April 17, 2020
The pandemic that has kept people out of classrooms and studios hasn’t kept CIA students, faculty and staff from banding together to continue learning and growing
By Michael C. Butz
Juniors Destyni Green and Nick Birnie had been looking forward to seeing their work on view at one of Northeast Ohio's largest arts events. As students in CIA's The Artist as Producer course, they'd been part of a semester-long effort to present an exhibition, Handled With Care, at the Survival Kit gallery during the April Third Fridays artwalk at 78th Street Studios in Cleveland.
That plan was just one of the countless turned upside down by the spring 2020 coronavirus crisis. On March 10, the Cleveland Institute of Art announced that it would follow a statewide directive by Ohio Gov. Mike DeWine to take all learning online. The College's instructional building was closed to in-person classes. Within two weeks, most non-essential businesses and organizations also closed and much of the nation was under orders to stay at home.
Faced with sudden challenges to sharing and learning about art, the CIA community wasted no time in finding new solutions such as video conferencing and using alternate media and processes for artmaking. The students in The Artist as Producer course moved quickly to turn Handled with Care into a virtual exhibition. It will go online April 21. And although that wouldn't have been the class's first choice for the show, attitudes are shifting.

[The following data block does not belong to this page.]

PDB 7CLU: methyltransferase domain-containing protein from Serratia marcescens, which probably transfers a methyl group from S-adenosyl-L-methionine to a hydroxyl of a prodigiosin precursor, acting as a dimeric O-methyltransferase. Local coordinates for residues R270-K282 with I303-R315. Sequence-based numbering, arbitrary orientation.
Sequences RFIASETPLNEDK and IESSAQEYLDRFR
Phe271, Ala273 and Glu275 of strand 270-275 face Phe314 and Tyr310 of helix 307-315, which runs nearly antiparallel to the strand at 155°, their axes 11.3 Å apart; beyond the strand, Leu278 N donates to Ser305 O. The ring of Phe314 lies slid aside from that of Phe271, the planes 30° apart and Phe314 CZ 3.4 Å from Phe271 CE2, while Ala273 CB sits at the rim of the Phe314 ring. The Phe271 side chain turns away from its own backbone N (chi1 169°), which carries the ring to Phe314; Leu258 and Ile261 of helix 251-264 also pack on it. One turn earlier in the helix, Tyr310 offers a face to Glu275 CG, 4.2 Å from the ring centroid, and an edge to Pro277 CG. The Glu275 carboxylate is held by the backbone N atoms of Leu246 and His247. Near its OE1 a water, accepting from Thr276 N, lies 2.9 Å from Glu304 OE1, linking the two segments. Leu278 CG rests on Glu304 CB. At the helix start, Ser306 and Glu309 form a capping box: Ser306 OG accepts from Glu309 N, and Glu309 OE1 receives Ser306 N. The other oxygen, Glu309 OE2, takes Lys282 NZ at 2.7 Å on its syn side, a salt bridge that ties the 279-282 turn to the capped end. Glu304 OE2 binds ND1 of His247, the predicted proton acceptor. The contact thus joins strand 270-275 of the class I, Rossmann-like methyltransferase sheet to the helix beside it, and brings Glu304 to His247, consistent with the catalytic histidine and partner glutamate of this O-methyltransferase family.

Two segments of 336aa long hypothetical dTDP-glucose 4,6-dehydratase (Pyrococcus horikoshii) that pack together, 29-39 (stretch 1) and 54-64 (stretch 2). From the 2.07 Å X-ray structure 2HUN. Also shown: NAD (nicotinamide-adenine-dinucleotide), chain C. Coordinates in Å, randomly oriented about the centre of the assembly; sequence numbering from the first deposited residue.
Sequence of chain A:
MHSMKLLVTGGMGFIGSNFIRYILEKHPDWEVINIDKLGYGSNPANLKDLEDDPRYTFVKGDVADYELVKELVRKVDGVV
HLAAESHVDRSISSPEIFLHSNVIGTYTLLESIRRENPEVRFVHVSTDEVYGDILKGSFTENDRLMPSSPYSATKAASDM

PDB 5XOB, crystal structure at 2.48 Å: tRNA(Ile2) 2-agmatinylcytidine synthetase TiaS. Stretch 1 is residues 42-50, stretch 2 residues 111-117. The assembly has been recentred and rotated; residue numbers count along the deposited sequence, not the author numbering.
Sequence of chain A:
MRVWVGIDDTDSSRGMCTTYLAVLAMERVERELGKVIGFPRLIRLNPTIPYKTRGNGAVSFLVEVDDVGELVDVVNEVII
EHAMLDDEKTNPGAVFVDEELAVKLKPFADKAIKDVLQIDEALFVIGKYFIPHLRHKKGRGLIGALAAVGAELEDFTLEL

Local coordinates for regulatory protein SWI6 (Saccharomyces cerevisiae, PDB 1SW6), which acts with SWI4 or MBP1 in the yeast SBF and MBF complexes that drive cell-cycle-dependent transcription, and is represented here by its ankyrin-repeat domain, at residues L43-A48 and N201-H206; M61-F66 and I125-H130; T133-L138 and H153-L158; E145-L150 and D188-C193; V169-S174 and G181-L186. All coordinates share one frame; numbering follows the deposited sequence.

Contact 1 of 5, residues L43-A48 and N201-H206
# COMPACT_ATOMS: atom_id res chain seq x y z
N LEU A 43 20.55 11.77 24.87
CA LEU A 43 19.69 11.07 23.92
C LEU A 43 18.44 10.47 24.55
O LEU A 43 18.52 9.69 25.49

“We weren’t sure how a virtual show would work, but a lot of people are starting to fall in love with the idea of bringing people together virtually during this time and what’s going on in the world,” says Green. “We’re finding new meaning in our show, and that’s starting to drive us.”
Adds Birnie, “Everyone is finding different ways to really make this show more personal, rather than just creating an online webpage for work to go on.”
Across the student body, one of the biggest adjustments has been off-site classes. Gone are the day-to-day interactions that sharing CIA’s Gund building provides, not to mention the loss of access to studios and shared equipment. But with those challenges have come opportunities.
“I’m impressed by the students who are really plowing ahead and engaging deeply in their education despite the challenges they’re facing—or maybe because of them," says Sarah Kabot, chair of Drawing. “Some of the students are really able to take the material skills, conceptual skills and community-building skills they’ve engaged with over the years and employ them in a situation none of us could’ve ever anticipated.”
Industrial Design chair Dan Cuffaro says virtual-learning tools his department uses with project sponsors eased his students' shift to online coursework. Personal attention has helped, too.
“We communicated immediately and individually with each student, which helped keep them focused and positive,” he adds. “We adjusted project deliverables knowing that students would lose access to some equipment and made minor schedule adjustments.”
Design faculty (and others) have created video content for students to refer to at their convenience. “As one student put it,” Cuffaro says, “‘I like to be able to pause and rewind you!’”